This guide goes through the telltale signs of terrible questions asked on stackoverflow. You’ll learn how not to ask questions.
If instead you like to learn how to ask good questions you came to the wrong guide. You may also want to learn to tell people what the Matt you’ve tried so far. Jon Skeet has an excellent checklist for the perfect question that you should go through before submitting your question.
Okay, admittedly I make some poignant observations and suggestions that can be seen as helpful.
If you have been given this link as a response to your question on stackoverflow.com, please don’t take the following personally. I do not intend to offend or insult you, it’s just that I’ve become a little too annoyed to not point out the flaws directly and admittedly without sugarcoating them. Nevertheless there’s good advice in here and I’m sure you’ll know how to apply that to your question and you will get (better) answers because of it. I’m just trying to
vent .. help.
Any Ideas? Suggestions?
So tell me, what you you really want to know?
You can’t expect stackoverflow users to give random suggestions and guidance. This is not what stackoverflow is about. It is about concrete problems that are likely to have a specific answer (or two).
If you don’t know what specific question you should ask then it’s the same as not asking anything at all. It tells everyone you did not understand your problem well enough to ask a specific question about the problem. Which means any suggestions are very unlikely to point out the flaw in your thinking, or even nudge you in the right direction.
Worse, in some cases it’s obviously just poor laziness. You don’t even want to invest time in properly asking a question? Fine, but please don’t do that on stackoverflow.
… is not working (properly).
“Not working” is not a problem description. You can say “my car is not working” if you need an excuse for your boss why you’ll be late to work. But even a mechanic won’t be able to diagnose your car’s problem if you can’t describe what you were doing and what the car did. Continue reading »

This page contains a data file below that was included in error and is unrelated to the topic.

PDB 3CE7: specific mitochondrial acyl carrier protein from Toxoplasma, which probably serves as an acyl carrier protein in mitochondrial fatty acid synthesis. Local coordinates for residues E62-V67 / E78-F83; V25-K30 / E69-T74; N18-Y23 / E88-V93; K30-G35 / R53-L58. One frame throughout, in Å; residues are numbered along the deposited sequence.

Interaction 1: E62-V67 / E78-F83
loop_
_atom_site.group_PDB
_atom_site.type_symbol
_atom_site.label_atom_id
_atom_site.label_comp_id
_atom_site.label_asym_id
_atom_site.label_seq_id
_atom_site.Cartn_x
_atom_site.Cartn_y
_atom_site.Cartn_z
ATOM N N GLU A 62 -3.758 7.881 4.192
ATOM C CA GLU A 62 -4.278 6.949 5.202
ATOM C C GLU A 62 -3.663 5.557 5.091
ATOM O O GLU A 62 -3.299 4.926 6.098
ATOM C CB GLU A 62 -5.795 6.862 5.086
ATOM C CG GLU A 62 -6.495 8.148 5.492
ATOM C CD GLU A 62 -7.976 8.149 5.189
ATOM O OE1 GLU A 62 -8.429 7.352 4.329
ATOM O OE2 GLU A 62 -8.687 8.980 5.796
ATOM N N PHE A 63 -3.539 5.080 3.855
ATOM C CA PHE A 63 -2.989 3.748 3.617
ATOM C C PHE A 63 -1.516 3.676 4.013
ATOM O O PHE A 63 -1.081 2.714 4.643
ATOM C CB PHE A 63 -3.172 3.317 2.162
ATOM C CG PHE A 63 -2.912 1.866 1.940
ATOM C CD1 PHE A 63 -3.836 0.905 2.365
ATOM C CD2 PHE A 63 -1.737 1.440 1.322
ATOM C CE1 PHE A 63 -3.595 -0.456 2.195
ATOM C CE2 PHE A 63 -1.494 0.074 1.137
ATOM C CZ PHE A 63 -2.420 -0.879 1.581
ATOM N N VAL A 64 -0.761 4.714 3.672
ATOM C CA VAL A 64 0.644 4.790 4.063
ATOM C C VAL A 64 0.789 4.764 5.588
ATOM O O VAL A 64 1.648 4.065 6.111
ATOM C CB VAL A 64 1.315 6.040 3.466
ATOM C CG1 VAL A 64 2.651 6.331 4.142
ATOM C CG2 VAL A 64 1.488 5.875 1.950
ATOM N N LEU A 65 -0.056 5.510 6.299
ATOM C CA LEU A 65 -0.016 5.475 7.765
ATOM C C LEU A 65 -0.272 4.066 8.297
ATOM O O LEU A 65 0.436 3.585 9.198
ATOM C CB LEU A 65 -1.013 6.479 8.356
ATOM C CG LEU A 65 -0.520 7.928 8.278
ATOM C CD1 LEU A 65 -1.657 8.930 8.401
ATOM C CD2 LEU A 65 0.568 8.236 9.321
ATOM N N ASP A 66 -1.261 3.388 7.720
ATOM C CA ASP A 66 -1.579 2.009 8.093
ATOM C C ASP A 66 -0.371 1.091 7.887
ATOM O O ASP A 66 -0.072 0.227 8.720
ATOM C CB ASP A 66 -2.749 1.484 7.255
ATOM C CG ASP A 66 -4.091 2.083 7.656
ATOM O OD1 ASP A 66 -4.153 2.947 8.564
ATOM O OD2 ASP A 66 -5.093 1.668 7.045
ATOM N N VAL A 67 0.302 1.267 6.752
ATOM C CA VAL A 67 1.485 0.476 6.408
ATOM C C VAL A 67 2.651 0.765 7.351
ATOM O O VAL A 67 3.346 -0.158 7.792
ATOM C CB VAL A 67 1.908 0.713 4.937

Continue reading »
The previously command-line-only TexturePacker tool now has a nice GUI. It’s called the “Pro” version and for a reason. So far, I’ve been using Zwoptex for creating Texture Atlases, but I’ll certainly give TexturePacker Pro a try.
At first glance, what I liked was that it told me when the Texture Atlas was “full”, eg. not all sprites could fit into that Texture Atlas. And the always present list of image filenames on the right side is a welcome feature. Although Zwoptex does have this list as well, it’s almost rendered useless because it’s a seperate view option.
Zwoptex’ price has changed since I checked last time, it’s now at only $14.95. TexturePacker Pro costs $17.95, it’s command line version $9.95 and the upgrade from command line to Pro is $7,95, so you’re saving a whopping $0.05!
A couple words on pricing
I find both tools are underselling themselves. Zwoptex was initially at $24.95 and even that price seemed “cheap” to me, given how much trouble it saved me and how much faster and more memory efficient it made my projects. I would say that a price range of $30 to $50 would be more than fair for those tools. I can imagine that the TexturePacker command line version at $9.95 and now the Pro version probably forced Zwoptex to adjust its price.
Problem is: this isn’t a market where people choose their tool based on a $3 price difference. Also, it decreases margins for upgrade prices, with TexturePacker upgrade already below $10. Those low-end prices incur a proportionally large amount of transaction fees, paid to the eCommerce vendor, making them less viable. Since this is also not a mass market, but a niche, it would be wiser if both upgraded their prices back to reasonable regions, around or above $30.